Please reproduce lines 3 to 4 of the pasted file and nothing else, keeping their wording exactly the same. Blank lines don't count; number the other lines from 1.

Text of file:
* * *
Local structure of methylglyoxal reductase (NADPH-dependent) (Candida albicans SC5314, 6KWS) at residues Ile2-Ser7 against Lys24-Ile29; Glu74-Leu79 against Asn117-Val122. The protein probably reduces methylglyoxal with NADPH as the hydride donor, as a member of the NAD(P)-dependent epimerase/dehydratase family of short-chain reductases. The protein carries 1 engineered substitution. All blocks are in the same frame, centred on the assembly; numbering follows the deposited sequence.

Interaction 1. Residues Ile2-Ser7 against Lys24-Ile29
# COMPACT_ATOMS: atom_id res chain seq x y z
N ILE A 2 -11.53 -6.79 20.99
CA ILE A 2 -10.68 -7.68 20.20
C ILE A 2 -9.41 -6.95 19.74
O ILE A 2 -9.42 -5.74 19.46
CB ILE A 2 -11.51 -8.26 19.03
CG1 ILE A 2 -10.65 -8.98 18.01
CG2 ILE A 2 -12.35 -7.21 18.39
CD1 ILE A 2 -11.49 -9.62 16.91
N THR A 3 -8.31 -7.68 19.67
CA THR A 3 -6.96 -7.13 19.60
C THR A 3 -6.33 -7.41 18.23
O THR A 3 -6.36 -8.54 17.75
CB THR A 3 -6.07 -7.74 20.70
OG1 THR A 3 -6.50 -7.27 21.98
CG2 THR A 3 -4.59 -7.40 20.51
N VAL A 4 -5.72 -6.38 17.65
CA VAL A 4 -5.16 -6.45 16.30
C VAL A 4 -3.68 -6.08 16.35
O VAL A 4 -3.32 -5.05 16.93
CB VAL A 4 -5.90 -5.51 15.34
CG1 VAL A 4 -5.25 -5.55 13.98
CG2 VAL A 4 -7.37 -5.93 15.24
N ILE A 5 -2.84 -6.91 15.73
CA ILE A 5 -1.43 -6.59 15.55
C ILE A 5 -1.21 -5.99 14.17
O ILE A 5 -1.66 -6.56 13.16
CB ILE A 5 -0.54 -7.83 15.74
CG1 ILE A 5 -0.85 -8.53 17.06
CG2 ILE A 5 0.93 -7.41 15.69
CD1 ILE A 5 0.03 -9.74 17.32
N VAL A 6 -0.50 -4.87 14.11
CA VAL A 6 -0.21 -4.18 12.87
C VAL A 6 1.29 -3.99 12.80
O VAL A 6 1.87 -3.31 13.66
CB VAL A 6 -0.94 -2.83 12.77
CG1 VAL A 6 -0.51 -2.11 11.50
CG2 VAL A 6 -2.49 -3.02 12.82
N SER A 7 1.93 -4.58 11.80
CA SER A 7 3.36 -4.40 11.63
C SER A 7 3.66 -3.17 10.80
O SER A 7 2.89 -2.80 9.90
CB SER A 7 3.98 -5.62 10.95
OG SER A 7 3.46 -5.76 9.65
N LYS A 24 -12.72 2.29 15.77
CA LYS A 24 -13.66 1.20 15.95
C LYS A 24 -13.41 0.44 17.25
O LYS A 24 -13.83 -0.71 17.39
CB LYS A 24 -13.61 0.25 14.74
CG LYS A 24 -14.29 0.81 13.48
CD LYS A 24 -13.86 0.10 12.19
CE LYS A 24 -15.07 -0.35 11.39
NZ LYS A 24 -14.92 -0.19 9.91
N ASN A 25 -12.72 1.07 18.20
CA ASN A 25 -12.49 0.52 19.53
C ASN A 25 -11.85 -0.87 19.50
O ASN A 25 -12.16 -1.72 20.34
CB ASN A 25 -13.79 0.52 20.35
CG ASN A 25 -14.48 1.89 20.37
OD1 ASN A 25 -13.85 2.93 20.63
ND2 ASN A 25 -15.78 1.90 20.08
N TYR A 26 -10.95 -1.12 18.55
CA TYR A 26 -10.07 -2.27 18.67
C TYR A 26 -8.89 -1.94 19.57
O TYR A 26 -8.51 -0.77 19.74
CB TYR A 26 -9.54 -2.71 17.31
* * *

# COMPACT_ATOMS: atom_id res chain seq x y z
N ILE A 2 -11.53 -6.79 20.99